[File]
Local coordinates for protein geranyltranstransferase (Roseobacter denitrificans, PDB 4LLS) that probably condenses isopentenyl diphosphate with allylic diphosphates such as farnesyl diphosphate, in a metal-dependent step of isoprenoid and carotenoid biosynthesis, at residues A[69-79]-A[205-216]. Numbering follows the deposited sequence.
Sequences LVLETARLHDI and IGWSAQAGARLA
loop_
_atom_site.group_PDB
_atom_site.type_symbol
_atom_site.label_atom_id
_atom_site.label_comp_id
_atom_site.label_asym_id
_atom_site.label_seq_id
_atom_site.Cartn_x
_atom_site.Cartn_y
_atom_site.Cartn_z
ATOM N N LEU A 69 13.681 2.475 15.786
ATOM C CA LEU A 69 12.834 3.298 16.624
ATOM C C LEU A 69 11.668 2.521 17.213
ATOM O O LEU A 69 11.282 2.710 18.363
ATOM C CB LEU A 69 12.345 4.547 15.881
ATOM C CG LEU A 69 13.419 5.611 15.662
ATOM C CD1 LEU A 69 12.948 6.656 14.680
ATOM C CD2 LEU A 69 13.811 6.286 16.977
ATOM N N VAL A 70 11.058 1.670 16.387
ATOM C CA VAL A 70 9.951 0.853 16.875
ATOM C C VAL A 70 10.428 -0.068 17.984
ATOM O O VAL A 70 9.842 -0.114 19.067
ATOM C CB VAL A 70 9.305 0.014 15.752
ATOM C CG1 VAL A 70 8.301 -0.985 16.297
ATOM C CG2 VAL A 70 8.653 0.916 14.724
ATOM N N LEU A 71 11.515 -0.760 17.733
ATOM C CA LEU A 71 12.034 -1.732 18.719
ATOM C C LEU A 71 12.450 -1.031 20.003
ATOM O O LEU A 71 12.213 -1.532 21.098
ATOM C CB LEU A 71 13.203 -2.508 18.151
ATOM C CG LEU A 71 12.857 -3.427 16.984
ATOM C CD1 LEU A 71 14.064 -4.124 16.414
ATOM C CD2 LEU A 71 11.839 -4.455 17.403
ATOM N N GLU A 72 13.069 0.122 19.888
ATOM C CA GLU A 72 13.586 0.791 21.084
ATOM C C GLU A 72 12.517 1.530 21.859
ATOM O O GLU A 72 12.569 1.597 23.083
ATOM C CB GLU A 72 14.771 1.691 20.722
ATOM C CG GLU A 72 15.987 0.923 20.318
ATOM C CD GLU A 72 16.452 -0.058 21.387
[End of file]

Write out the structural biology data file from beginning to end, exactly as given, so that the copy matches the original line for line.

Local coordinates for protein geranyltranstransferase (Roseobacter denitrificans, PDB 4LLS) that probably condenses isopentenyl diphosphate with allylic diphosphates such as farnesyl diphosphate, in a metal-dependent step of isoprenoid and carotenoid biosynthesis, at residues A[69-79]-A[205-216]. Numbering follows the deposited sequence.
Sequences LVLETARLHDI and IGWSAQAGARLA
loop_
_atom_site.group_PDB
_atom_site.type_symbol
_atom_site.label_atom_id
_atom_site.label_comp_id
_atom_site.label_asym_id
_atom_site.label_seq_id
_atom_site.Cartn_x
_atom_site.Cartn_y
_atom_site.Cartn_z
ATOM N N LEU A 69 13.681 2.475 15.786
ATOM C CA LEU A 69 12.834 3.298 16.624
ATOM C C LEU A 69 11.668 2.521 17.213
ATOM O O LEU A 69 11.282 2.710 18.363
ATOM C CB LEU A 69 12.345 4.547 15.881
ATOM C CG LEU A 69 13.419 5.611 15.662
ATOM C CD1 LEU A 69 12.948 6.656 14.680
ATOM C CD2 LEU A 69 13.811 6.286 16.977
ATOM N N VAL A 70 11.058 1.670 16.387
ATOM C CA VAL A 70 9.951 0.853 16.875
ATOM C C VAL A 70 10.428 -0.068 17.984
ATOM O O VAL A 70 9.842 -0.114 19.067
ATOM C CB VAL A 70 9.305 0.014 15.752
ATOM C CG1 VAL A 70 8.301 -0.985 16.297
ATOM C CG2 VAL A 70 8.653 0.916 14.724
ATOM N N LEU A 71 11.515 -0.760 17.733
ATOM C CA LEU A 71 12.034 -1.732 18.719
ATOM C C LEU A 71 12.450 -1.031 20.003
ATOM O O LEU A 71 12.213 -1.532 21.098
ATOM C CB LEU A 71 13.203 -2.508 18.151
ATOM C CG LEU A 71 12.857 -3.427 16.984
ATOM C CD1 LEU A 71 14.064 -4.124 16.414
ATOM C CD2 LEU A 71 11.839 -4.455 17.403
ATOM N N GLU A 72 13.069 0.122 19.888
ATOM C CA GLU A 72 13.586 0.791 21.084
ATOM C C GLU A 72 12.517 1.530 21.859
ATOM O O GLU A 72 12.569 1.597 23.083
ATOM C CB GLU A 72 14.771 1.691 20.722
ATOM C CG GLU A 72 15.987 0.923 20.318
ATOM C CD GLU A 72 16.452 -0.058 21.387